More on Censorship and "Controversy"


OPB Radio’s “Think Out Loud” just aired an hour of conversation on censorship in Oregon in a show titled “Not At School.” If you missed it, the broadcast will be repeated tonight at 9:00 pm, and you can also download it or stream it on your computer.

The star of the show, and my newest hero, is Kevin Cahill, the La Grande teacher who selected and is directing the production of Steve Martin’s “Picasso at the Lapin Agile.” As reported earlier here (and around the world) the play riled one parent enough that she gathered 137 signatures on a petition to ban its production at the high school.

If I were a parent of a high school student in La Grande, I would be delighted for my kid to be in one of Mr. Cahill’s classes. Here’s one of his smart, smart comments:

Controversy is an essential element to education, because all ‘controversy’ really means is the presence of rival claims. The presence of rival claims, and what that is is a recipe for conversation, for discussion and for profitable exchange of ideas.

People have somehow associated the idea of controversy with something fearsome to be avoided at all costs. But it’s actually very near the heart and soul of what constitutes intellectual inquiry--what prepares our kids when they graduate and get out there and wrestle with the marketplace of ideas.


Readers would do well to visit Mr. Cahill's blog, Freehand...Hold On...Reach.

6 comments:

cynseattle said...

Here's a sentence I rarely say (because it rarely comes up): I am a graduate of La Grande High School. Egads... My family moved to La Grande from Southern California when I was in high school, and I did sort of think I'd landed on the moon. But the fascinating thing, in light of this story, is how much the pendulum truly does swing. I was at LHS in the 70s, and despite it being an even smaller town then (not by much), and also one with a large conservative population, I think the school was less dominated by those forces. Much like Kevin Cahill (hmmm, I think I know him), we had some smart, adventurous faculty. And we had a principal who (despite being a well respected Mormon leader in town) backed his staff in their choices. When we read Shakespeare's "Macbeth" in our AP English class, my teacher took us over to the college to see a screening of Polanski's "Macbeth." Not for the close minded... and she also showed us a spoof of an Ingmar Bergman film called "Da Dove," or something like that ("The Dove"). Now why she thought a bunch of kids at LHS would understand a spoof of Bergman...brave woman. It does seem that schools are so hamstrung these days by superintendents and boards who are cowed by the loudest parents in the room, at the expense of intellectual expansiveness. A shame, because it is in just such towns as La Grande that the high school has the opportunity to be a leader in those areas. There is no professional theater; no professional orchestra; no professional dance. It is the high school, and the college, that the town turns to for cultural expeience. What a shame that a few strident voices are allowed to diminish that role.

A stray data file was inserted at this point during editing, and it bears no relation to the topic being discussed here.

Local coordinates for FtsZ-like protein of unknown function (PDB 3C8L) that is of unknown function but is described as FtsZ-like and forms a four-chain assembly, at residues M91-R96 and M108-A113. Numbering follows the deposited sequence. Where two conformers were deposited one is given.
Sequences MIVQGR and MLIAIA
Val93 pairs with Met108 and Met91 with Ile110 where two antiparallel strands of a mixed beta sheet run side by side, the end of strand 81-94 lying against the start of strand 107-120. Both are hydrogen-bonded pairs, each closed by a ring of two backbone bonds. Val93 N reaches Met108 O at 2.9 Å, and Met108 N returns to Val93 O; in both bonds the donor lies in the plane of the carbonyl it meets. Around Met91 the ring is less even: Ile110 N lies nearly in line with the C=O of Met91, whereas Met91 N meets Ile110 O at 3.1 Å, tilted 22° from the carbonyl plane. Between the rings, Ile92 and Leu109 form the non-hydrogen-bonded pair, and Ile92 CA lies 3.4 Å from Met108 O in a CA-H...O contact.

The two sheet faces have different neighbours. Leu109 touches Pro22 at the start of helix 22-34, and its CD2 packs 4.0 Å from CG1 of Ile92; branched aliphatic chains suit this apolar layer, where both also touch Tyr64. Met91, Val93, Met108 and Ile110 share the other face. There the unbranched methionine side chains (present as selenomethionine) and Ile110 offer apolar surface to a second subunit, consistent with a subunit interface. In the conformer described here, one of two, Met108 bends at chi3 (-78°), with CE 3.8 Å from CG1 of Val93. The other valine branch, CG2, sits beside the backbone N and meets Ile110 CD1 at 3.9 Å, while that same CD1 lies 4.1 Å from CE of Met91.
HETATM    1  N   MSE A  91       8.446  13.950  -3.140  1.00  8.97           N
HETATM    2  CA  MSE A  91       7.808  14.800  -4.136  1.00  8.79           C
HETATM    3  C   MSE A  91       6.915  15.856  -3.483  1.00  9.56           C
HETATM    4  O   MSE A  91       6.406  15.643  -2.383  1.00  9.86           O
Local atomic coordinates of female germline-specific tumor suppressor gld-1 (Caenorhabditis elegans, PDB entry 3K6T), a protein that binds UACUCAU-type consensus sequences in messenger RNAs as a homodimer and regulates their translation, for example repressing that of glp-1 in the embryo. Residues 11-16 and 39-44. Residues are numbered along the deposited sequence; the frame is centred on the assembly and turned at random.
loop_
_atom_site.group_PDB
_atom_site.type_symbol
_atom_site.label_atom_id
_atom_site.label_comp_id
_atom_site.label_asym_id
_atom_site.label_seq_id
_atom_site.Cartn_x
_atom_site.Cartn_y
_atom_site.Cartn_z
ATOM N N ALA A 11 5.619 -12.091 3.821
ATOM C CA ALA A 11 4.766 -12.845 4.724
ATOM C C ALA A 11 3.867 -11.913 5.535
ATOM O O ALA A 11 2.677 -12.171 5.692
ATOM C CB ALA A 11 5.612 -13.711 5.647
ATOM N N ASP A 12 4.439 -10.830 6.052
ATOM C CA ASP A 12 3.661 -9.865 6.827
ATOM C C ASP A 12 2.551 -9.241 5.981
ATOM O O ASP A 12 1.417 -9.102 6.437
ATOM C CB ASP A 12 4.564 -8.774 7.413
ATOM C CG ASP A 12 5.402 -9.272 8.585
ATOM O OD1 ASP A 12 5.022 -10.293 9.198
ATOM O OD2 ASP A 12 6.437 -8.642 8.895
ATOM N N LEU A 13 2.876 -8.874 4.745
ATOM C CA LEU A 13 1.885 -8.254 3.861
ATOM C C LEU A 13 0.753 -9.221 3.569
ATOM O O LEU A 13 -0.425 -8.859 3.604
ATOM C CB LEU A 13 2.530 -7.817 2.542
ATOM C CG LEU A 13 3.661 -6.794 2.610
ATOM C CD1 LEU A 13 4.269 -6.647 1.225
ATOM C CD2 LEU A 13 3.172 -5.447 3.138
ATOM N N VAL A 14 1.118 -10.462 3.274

Nathan Baker said...
This comment has been removed by the author.
Nathan Baker said...

I really liked that statement by Mr. Cahill that "all 'controversy' really means is the presence of rival claims." I was listening to the show when he said that, and it has stuck with me enough that here I am a few days later reading and responding to this blog post. It's clear to me that Mr. Cahill's number one goal is for students (and the public at large) to be exposed to many different viewpoints and scenarios, so they can decide for themselves what to take away from it all.

MightyToyCannon said...

Cynseattle, thanks for the perspective of a La Grande HS graduate from back in old-timey-time. I also had the good fortune to be taught by high school teachers who weren't afraid of letting us think and exposing us to ideas. It's my unverified contention that most folks, when asked what influenced the direction of their lives, will credit either great teachers or arts experiences. (Some will give credit to their parents, sports or religion).

Nathan, thanks for commenting. Mr. Cahill's definition of "controversy" so caught my attention I immediately searched for the quote so I could write it down.

Allison Harris said...

cynseattle-I had a teacher in high school who showed me "De Duva", the Bergman film. It's brilliant.

This makes me think of this lecture that a professor here at BYU gave about "wholesome entertainment". (Whaddayaknow? There are really two sides to BYU--the safe, non-controversial side and the don't-take-the-Koolaid side.) Many (if not most) people in the Mormon community don't watch R-rated movies as a rule because they don't believe in taking part in objectionable things. However, this professor asserted that controversy is like vitamins. It challenges you and is essential for growth and development. It shouldn't be treated as a problem until it becomes too much. Too many vitamins can poison you. Then again, no vitamins at all leaves you stunted and weak. He pointed out that it's ironic that people will use the term "wholesome entertainment" to describe things that don't challenge your thoughts and beliefs. So censorship, then, not only becomes an overly-protective thing to do, but it's downright irresponsible.

MightyToyCannon said...

Allie,

Rather than (or in addition to) a vitamin, I like the idea of controversy being the "fiber" part of a wholesome, nutritious education. It's important to have a little roughage in the diet to keep the ideas flowing properly ... the metaphor can go on from there.